Theresa May's government continues to be divided over Brexit, with one conservative MP penning an opinion piece stating the country should return to the polls on the issue.

By Daniel Herborn


Posted on July 16, 2018

Writing in The Times, British MP Justine Greening has described the agreement struck at Chequers as “a fudge I can’t support” and “the worst of both worlds”.

“The only solution is to take the final Brexit decision out of the hands of deadlocked politicians, away from the backroom deals, and give it back to the people,” the article says.

Greening goes on to say the current Brexit agreement would mean leaving the EU but still complying with many of its rules. In this scenario, the UK would have no input into many of the laws that it is governed by.

She argues that another referendum is necessary to deliver a clear mandate for one of these alternatives and says that the proposed vote should take into account both first and second place votes. Prime Minister Theresa May and Labour leader Jeremy Corbyn have both previously ruled out a second referendum.

May still facing division over Brexit

With this article, Greening has become the first MP in May’s government to openly support a second referendum, though dissatisfaction with the agreement the Prime Minister reached at Chequers has been widespread and destabilising. May has already lost prominent government members David Davis and Boris Johnson over their dissatisfaction with a soft Brexit. Both favour a hard Brexit or a complete withdrawal from the EU.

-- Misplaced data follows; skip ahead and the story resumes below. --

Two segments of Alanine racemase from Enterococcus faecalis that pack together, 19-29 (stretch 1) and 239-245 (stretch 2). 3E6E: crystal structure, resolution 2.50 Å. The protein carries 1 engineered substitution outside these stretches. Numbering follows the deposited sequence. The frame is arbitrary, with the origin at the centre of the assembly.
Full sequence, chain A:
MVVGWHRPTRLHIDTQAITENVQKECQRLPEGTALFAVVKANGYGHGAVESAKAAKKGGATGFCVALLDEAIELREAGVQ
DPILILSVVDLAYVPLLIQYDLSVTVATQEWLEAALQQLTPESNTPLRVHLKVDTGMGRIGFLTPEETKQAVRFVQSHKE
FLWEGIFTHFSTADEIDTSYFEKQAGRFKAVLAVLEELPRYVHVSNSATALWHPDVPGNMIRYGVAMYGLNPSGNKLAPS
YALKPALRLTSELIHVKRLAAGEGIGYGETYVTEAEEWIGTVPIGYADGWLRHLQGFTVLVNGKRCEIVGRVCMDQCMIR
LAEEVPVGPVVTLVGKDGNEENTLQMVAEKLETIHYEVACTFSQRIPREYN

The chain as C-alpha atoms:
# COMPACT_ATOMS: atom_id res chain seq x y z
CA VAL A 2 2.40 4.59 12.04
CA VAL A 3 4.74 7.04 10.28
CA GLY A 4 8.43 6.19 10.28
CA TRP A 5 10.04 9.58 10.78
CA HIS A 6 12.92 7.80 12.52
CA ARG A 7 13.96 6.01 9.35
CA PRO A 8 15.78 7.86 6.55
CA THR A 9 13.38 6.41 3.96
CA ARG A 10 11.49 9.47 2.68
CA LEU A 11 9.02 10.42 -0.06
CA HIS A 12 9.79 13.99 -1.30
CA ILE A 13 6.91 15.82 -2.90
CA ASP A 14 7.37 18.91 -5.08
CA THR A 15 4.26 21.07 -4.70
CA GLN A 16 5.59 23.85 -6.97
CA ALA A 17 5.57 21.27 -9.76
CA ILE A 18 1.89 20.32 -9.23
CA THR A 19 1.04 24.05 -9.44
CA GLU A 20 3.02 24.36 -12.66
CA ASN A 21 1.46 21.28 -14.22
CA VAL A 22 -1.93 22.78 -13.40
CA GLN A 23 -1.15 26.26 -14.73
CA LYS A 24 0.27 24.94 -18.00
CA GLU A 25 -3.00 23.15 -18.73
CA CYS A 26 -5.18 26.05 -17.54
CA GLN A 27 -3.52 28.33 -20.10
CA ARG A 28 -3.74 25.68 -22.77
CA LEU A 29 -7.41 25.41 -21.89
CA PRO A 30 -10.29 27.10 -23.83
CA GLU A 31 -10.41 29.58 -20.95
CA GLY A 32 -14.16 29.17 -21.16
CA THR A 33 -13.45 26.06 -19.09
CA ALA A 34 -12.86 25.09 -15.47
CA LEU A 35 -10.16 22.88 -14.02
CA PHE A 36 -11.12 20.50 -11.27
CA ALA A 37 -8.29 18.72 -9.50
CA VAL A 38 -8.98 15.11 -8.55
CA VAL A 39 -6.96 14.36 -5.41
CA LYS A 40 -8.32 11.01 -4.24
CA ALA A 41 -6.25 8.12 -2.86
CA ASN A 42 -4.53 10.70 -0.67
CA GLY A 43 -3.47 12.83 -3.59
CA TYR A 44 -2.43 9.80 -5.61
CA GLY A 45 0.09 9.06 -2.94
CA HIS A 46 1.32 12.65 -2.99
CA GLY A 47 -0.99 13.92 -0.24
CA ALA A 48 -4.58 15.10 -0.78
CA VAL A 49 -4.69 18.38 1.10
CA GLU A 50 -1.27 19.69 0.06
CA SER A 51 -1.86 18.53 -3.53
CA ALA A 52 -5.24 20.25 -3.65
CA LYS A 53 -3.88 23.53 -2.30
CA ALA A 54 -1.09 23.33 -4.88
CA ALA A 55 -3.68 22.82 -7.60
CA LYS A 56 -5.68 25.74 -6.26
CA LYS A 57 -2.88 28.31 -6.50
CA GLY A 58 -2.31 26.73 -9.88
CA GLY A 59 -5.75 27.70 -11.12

Greening reportedly has the support of other Brexiteers in advocating for another referendum, with former Home Secretary Amber Rudd believed to be among those backing Greening.

The possibility of other hard Brexit advocates resigning their posts and or forcing a leadership contest remains open. MP Robert Courts recently announced he was stepping down over the Chequers plan. He became the eighth MP to resign over the issue.

US President Donald Trump added to the mounting pressure on May before his UK visit, telling The Sun May’s soft Brexit would likely “kill” any US-UK trade agreement and voicing his opinion that Boris Johnson would “make a great Prime Minister”.

Theresa May is scheduled to appear at the Farnborough Airshow on Monday 16 July local time and is expected to use the occasion to make announcements safeguarding the UK’s aviation industry under her model of Brexit. The domestic aviation sector supports around one million jobs in the UK and has an annual turnover of around US$80 billion.

Header image: Russell Watkins/Department for International Development.